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Jamie Bodley-Scott , pictured, global product manager at Cryptzone, references the old ‘knock knock’ joke to get to the crux of how we should think about secure access.
Over the past few years, changes to the way we work have brought old-school approaches to network security to its knees. It’s no longer safe to assume an employee will always access resources through the same fixed IP address, or even that the workforce will be happy to use corporate-issued laptops with heavy-handed security software installed. The average user now expects to be able to connect to the network, regardless of device or location – and will assume limited accountability for any threats they bring along.
This has left many system administrators scratching their heads over how the existing security model can be adapted to the modern network environment. The truth is, it’s very difficult to do this successfully. If authentication is based on IP address – already a shaky proposition given it’s no guarantee that the same user reliably returns to the same machine – a prohibitively large number of firewall rules are needed to cover every possible endpoint. Similarly, some IT departments have tried extending the same device management regimes used in laptops to employee-owned smartphones, coming up against problems like an unmanageably large number of possible software configurations and potentially risky third party apps.
So, in today’s rapidly evolving network environment, how can the secure access conundrum be tackled effectively? Perhaps it’s time to rethink the way our security controls confront each individual user. Are they asking the right questions in the first place? I’d like to propose we rethink the model with reference to a perennially popular witticism: the ‘knock knock’ joke. These call-and-response puns work in the first place because there’s an accepted, logical response to someone knocking on your door – you don’t ask where the visitor’s come from, but rather: “who’s there?”
Here’s how your network security controls ought to be responding when an unknown party raps on the figurative door and asks to come inside.
Who are you?
In all cases, the first thing you should determine is who’s looking to access the network resources on the other side of the door. With hindsight, this might seem profoundly simple – after all, the purpose of secure access is to make sure the right people see the data in question. However, that hasn’t stopped time-honoured security solutions prioritising where the person set out from – their IP address – over who they actually are.
Now that a single employee might connect to the network on a multitude of different devices – their corporate-issue laptop, their smartphone or their tablet computer, for instance – it’s become untenable to assume their identity based on where they’ve come from. Instead, a user-based architecture is much more appropriate. Permissions should be built around user-name and password-based authentication, with user accounts linked to groups with common ground rules.
Where are you from and how have you got here?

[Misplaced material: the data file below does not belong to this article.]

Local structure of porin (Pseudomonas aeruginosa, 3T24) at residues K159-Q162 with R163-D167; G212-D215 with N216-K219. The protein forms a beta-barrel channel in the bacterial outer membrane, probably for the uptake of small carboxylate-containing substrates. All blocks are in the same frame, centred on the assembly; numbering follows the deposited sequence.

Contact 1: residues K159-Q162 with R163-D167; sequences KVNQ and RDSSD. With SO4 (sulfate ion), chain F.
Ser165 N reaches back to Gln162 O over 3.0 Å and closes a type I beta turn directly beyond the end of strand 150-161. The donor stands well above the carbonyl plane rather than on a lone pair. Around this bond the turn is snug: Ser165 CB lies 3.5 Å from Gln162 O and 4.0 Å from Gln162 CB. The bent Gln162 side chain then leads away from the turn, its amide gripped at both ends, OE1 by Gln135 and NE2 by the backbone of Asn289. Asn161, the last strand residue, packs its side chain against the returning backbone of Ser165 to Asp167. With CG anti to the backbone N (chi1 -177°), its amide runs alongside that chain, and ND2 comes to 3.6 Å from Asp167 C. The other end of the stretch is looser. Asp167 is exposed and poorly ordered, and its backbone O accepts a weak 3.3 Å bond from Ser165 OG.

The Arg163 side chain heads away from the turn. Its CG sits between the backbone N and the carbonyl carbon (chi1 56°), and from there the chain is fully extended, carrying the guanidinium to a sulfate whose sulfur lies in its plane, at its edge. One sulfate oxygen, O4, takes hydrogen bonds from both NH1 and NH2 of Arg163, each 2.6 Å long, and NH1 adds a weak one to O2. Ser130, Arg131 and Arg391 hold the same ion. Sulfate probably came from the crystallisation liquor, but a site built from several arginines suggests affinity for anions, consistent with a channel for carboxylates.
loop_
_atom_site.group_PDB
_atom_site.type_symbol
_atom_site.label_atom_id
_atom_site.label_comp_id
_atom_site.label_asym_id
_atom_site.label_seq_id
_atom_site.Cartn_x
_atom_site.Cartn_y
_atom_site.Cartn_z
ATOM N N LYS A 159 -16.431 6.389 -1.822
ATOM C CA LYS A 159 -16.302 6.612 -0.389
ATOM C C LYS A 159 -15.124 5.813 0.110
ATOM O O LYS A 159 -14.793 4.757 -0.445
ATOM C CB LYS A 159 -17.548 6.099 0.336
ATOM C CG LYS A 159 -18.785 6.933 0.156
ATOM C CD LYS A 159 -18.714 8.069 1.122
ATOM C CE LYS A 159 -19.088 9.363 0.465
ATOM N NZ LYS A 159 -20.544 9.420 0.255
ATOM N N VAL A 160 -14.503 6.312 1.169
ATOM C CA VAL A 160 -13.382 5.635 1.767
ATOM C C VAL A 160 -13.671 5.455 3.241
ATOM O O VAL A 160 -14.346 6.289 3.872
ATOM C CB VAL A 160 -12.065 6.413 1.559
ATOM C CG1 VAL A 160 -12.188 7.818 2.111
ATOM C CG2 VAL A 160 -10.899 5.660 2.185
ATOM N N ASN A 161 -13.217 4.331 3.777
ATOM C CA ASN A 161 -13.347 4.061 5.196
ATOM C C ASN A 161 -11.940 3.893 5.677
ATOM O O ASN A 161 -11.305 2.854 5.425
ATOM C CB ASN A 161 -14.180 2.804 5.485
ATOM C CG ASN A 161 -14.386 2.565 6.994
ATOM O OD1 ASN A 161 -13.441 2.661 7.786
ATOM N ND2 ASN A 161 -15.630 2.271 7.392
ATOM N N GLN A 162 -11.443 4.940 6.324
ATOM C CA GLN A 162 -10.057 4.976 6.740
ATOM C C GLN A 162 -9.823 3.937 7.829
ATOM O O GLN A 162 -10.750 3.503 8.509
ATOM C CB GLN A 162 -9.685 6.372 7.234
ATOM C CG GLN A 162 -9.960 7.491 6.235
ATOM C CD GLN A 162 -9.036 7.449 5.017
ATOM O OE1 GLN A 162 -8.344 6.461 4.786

This doesn’t by any means make the question of endpoint less important. The ability to configure access rights that are adapted automatically according to the context in which the user seeks access is also key. For example, if a visitor arrives from a familiar location, you can afford to open the door that bit wider. Conversely, the employee who arrives in the dead of night having travelled a considerable distance might be greeted with a little more apprehension – despite their credentials appearing to be in order.
What have you brought with you?
Finally, before letting a user through the door you need to determine whether or not they’re carrying anything suspect that you wouldn’t want in the house, or even if there’s an uninvited guest hot on their heels who’ll slip inside the moment the first party is given a chance to cross the threshold.
In terms of network access, this means checking whether they’re using a carefully vetted corporate device or a much riskier, employee-owned one. You’ll also want to determine if their antivirus software is up to date, or else they might be bringing infectious malware to the party.
The next time there’s a knock at your virtual door, how will you respond?
About Jamie Bodley-Scott
Jamie Bodley-Scott is a qualified Electronics Engineer, who has worked in a wide range of industries, including financial services, aerospace, automotive and mobile computing prior to moving into IT security. He has been an active member of the Jericho Forum for many years and co-author of the paper which won the Jericho Challenge in 2005 – “Moving away from the firewall centric view of security”. Jamie works with key accounts, channel partners and system integrators to help develop their access/security strategies. Given this insight, he is also responsible for defining and delivering the AppGate secure access solution family road map. He has many years of experience applying network segmentation for defence projects, manufacturing systems and PCI compliance. Jamie has been with Cryptzone for almost ten years. Visit http://cryptzone.com